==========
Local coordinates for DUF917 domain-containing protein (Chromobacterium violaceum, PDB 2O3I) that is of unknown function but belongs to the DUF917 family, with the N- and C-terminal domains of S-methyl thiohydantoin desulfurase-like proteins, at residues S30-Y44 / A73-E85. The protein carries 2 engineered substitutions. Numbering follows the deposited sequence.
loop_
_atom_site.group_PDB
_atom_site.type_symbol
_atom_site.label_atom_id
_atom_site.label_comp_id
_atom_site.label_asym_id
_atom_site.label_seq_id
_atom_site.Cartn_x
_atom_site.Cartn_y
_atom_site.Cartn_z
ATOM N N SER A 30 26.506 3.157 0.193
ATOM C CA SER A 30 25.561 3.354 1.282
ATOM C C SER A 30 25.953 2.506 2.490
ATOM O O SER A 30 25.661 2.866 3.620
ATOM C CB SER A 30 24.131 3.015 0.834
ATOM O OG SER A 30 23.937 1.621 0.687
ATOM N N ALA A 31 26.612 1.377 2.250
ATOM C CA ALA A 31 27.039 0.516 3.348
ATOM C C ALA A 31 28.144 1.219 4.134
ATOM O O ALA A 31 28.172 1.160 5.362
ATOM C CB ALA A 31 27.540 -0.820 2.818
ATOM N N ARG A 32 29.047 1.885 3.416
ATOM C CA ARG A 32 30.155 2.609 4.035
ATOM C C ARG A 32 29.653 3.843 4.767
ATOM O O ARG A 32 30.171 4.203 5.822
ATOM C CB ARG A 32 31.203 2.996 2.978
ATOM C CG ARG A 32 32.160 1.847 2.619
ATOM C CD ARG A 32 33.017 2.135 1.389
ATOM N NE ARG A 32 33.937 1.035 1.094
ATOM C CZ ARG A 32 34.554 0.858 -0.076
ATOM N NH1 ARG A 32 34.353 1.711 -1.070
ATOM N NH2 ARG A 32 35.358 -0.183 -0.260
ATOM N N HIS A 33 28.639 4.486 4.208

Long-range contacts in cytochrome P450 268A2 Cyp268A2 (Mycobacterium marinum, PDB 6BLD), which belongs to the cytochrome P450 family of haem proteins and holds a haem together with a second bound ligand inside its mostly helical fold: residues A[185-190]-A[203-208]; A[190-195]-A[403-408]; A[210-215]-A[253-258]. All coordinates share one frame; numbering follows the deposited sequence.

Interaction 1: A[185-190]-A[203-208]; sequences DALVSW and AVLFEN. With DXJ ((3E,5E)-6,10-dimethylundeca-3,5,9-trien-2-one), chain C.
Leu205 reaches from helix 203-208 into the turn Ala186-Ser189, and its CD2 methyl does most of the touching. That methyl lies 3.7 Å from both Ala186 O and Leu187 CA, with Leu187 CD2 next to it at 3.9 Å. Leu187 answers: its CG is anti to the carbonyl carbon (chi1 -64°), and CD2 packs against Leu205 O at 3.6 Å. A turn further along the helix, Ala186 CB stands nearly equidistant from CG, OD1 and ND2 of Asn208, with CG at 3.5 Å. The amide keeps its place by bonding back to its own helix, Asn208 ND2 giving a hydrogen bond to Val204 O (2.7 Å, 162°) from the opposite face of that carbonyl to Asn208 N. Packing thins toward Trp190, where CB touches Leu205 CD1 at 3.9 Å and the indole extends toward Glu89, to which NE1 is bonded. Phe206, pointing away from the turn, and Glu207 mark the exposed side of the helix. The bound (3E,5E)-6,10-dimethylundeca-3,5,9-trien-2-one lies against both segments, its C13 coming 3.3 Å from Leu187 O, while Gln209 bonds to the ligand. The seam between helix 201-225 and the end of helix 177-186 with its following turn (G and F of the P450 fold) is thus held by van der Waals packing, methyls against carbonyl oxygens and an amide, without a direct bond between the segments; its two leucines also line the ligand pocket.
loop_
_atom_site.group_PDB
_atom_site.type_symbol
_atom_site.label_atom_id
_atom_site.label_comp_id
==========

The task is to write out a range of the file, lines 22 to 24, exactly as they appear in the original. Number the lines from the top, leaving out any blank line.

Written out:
ATOM C CB ALA A 31 27.540 -0.820 2.818
ATOM N N ARG A 32 29.047 1.885 3.416
ATOM C CA ARG A 32 30.155 2.609 4.035